The twin pectoral muscles, pectoralis major and pectoralis minor, are primarily used to control movement of the arms, explains Healthline. In addition, they assist deep breathing by stretching the rib cage, thus increasing its volume. Pectoral muscles are colloquially referred to as "pecs," notes Wikipedia.
The pectoralis major muscle is reminiscent of a fan, notes Healthline. The wider end of the muscle is attached to the breastbone while the narrower end converges at the shoulder. The thinner pectoralis minor muscle lies under the pectoralis major. While visible in men, pectoral muscles are hidden by breast tissue in women. Pectoral muscles keep arms attached to the rest of the body, explains Wikipedia. Without these muscles, throwing balls, skipping ropes, lifting weights and flapping arms would be impossible.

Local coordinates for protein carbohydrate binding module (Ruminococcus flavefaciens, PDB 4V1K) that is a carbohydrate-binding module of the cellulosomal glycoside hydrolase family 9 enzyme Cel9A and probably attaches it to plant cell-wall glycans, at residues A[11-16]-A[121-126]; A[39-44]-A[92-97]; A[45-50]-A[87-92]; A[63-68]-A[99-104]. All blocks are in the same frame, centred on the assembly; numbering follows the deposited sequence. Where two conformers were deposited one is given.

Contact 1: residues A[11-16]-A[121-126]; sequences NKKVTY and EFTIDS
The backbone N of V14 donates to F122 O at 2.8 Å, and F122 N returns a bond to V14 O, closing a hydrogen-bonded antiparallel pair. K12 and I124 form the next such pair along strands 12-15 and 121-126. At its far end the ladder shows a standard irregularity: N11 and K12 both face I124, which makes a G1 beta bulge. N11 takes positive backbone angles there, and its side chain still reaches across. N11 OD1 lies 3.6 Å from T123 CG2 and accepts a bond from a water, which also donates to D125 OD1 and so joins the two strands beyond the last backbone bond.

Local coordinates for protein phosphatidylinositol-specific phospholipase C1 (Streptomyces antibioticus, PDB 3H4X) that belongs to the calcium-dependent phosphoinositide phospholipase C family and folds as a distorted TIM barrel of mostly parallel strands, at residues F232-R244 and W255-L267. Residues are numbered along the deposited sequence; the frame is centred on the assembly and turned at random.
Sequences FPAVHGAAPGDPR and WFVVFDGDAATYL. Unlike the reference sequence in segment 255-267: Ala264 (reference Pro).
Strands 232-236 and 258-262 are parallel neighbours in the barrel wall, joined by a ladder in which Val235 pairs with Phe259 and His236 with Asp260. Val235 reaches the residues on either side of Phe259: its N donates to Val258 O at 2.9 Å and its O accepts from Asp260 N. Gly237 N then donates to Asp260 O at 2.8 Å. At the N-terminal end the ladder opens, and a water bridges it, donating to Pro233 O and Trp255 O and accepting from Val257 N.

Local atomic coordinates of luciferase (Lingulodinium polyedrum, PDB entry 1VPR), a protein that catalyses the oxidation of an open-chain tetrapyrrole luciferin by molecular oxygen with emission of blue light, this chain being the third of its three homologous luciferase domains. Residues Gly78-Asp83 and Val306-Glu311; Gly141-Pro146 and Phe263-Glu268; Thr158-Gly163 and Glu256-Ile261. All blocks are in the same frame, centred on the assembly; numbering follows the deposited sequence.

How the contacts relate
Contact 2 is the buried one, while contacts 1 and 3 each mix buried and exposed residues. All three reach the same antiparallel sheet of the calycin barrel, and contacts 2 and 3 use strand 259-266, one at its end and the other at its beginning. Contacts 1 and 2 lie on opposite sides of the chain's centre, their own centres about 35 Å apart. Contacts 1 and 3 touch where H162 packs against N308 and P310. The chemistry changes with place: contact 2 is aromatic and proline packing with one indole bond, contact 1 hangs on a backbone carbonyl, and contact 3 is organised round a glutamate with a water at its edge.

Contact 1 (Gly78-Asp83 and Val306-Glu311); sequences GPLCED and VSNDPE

Pectoral muscles can tear, impairing their function, warns Healthline. This is particularly common during weightlifting and other activities that place excessive strain on the two muscle groups. Tears tend to be more frequent in men, explains Wikipedia. This is because men have a lower tendon-to-muscle ratio, tend to exercise more energetically and have less flexible muscles.
Pectoral muscles can also develop tumors, a problem typically solved through surgery, notes Wikipedia. A far less common problem affecting pectoral muscles is Poland's Syndrome. This refers to the absence of the two muscle groups on one side of the body. The condition is almost always congenital.